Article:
What is a play-based curriculum?
Lincoln Park Cooperative Nursery School is a play-based early-learning program. Children incorporate new ideas and concepts through play. Teachers facilitate this play and guide children to help them better understand the ideas they’re exploring. In this way, play is their work.
Play-based learning is a natural approach that focuses on child-initiated experiences. A variety of developmentally appropriate activities are offered to the child each day in an environment that encourages independence and creativity. In this way, the child learns to make decisions, think critically, and becomes self-reliant. Formalized academics in preschool are often introduced too early and can deter children from independent thinking. By following a program that allows children the opportunity to make choices and think independently in a developmentally appropriate setting, we equip them with valuable skills they will use for the rest of their lives.
What is a co-op? How much of a commitment is it for our family?
When you join a cooperative preschool, you really join a community and become an active participant in your child’s education. Families play an active role in the school’s upkeep and management through committee work. Each family is assigned a committee role or board position based on their interests/skills. Committees include: Auction, Social, Publications, Membership, Events, Building (maintenance), Technology, Education, and Events.
Parents also assist in the classroom once every 6-8 weeks, depending on class size. Assisting parents are not assistant teachers, but rather guests in the classroom. Assisting is an opportunity for you to spend time with your child and participate in the classroom.
What is your student:teacher ratio?
Our Parent-Tot Program has two dedicated teachers and all children attend each session with a parent or caregiver. Our Nursery and Junior Kindergarten programs have two dedicated teachers and one assisting parent in the classroom at all times.
Does my child need to be potty-trained?
NO. Potty training is not a requirement for admission to the Co-op. Our teachers will meet you and your family wherever you are in this process.
How often do the kids play outside? Where?
Unless the weather is truly inclement, every day is a park day at the Co-op. We take full advantage of the space around us, including Fountain Park (located across the street), the lawn at St. Michael’s church, and our own outdoor classroom. Many of the developmental tasks that children are working on at this time—exploring, risk-taking, fine and gross motor development—can be most effectively learned through outdoor play.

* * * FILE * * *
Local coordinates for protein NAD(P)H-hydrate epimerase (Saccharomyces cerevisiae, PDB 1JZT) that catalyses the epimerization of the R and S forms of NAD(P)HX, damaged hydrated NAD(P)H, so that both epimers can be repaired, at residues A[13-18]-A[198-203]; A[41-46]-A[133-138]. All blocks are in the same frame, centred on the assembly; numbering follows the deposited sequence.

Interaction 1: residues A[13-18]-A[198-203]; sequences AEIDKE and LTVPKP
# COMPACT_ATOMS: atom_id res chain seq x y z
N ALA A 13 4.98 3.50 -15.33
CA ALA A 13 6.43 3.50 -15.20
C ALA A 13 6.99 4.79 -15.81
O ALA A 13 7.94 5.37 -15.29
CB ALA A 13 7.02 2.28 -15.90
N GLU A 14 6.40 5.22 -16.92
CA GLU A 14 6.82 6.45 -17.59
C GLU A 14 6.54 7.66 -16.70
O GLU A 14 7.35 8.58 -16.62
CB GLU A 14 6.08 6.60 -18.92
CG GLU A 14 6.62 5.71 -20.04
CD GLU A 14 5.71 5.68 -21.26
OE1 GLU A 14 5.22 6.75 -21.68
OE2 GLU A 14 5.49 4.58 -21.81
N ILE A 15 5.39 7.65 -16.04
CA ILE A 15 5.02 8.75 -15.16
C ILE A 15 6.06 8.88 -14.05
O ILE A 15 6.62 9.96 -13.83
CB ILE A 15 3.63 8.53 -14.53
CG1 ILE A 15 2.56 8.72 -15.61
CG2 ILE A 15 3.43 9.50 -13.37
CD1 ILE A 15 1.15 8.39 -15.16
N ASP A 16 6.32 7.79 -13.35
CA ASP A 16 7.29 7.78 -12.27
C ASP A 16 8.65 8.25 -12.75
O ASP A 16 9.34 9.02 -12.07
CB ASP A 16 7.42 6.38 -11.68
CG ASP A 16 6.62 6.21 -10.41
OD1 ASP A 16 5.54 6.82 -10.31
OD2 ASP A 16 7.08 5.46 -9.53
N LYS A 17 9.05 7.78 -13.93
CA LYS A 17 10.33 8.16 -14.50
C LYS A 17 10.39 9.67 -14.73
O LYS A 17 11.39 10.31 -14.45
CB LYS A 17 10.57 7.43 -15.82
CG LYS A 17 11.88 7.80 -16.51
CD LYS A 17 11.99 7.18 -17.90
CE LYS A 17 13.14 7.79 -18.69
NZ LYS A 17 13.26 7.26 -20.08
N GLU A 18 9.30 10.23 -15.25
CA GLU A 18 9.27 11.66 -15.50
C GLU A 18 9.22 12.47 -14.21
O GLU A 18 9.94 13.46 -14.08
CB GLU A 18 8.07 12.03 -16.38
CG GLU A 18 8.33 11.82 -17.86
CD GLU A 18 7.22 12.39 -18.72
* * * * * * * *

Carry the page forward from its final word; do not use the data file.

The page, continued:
What are the teacher qualifications on your staff?
All of our full-time teachers have masters degrees and have been with the school for many years, two for over 30 years!
How do you handle separation?
Coming to school for the first time is an important milestone for children and for parents. This transition can bring a range of emotions for families: excitement, anxiety, happiness, and sometimes stress. At Lincoln Park Co-op, we take the process of transitioning trust from home and family to school and teachers very seriously. During the opening weeks of school, we have two goals: children learn that teachers care about them and their ideas and that school is a safe and fun place to be. Parents begin relationships with teachers and trust that their child’s needs will be met. The separation process begins with a home visit by a teacher and continues the first week of school with short, small-group sessions to allow for a comfortable transition. Parents or caregivers accompany their children in the classroom and work with teachers on a plan for classroom support while the child adjusts to school.
What are the financial obligations?
As a non-profit, the LPCNS relies on donations, in addition to tuition, to meet operating costs as well as keep faculty salaries and benefits competitive. It is a vital part in allowing us to provide the best in early childhood education. Families contribute in two ways:
Donation to the Annual Fund - Each fall, families are asked to donate to the annual fund. The requested amount is typically a range and varies year to year. As an example, last year’s suggested range was between $800- $1500 for our drop off programs (2,3, 4-Day, and JK) and $400-$800 for our Parent-Tot program. Families receiving financial support are exempt from this ask, but are encouraged to support the school in a meaningful way that is comfortable for their family.
Donation of one item to the annual auction - The auction is an annual event. Items can include gift cards, wine, local experiences, vacations.
Do you offer financial support?
Need-based financial assistance is available! We encourage all interested families to apply, regardless of financial status. Families are encouraged to contact Director Emily Darrell (email@example.com) to learn more about the process.